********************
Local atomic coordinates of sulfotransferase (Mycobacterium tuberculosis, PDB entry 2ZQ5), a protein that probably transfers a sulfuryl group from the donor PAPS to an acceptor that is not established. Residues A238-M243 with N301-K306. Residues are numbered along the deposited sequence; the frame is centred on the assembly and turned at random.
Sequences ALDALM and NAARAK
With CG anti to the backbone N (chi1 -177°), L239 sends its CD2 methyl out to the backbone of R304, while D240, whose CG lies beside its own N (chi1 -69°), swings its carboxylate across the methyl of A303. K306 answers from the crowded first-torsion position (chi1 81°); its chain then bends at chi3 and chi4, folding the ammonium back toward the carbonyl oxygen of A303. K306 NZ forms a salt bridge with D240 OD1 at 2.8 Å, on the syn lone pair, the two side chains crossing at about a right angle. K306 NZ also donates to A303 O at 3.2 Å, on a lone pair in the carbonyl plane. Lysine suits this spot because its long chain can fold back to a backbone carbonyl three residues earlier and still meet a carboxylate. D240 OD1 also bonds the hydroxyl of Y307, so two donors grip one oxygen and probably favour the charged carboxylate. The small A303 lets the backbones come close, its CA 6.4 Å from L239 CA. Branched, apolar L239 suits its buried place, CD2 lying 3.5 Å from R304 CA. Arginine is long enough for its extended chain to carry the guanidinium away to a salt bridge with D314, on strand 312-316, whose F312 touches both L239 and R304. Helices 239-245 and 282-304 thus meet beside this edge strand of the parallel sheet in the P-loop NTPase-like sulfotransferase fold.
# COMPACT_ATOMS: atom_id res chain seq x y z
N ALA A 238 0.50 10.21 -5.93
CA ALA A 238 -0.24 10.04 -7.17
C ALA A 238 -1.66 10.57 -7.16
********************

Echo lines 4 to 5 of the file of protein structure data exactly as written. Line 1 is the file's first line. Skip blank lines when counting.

# COMPACT_ATOMS: atom_id res chain seq x y z
N ALA A 238 0.50 10.21 -5.93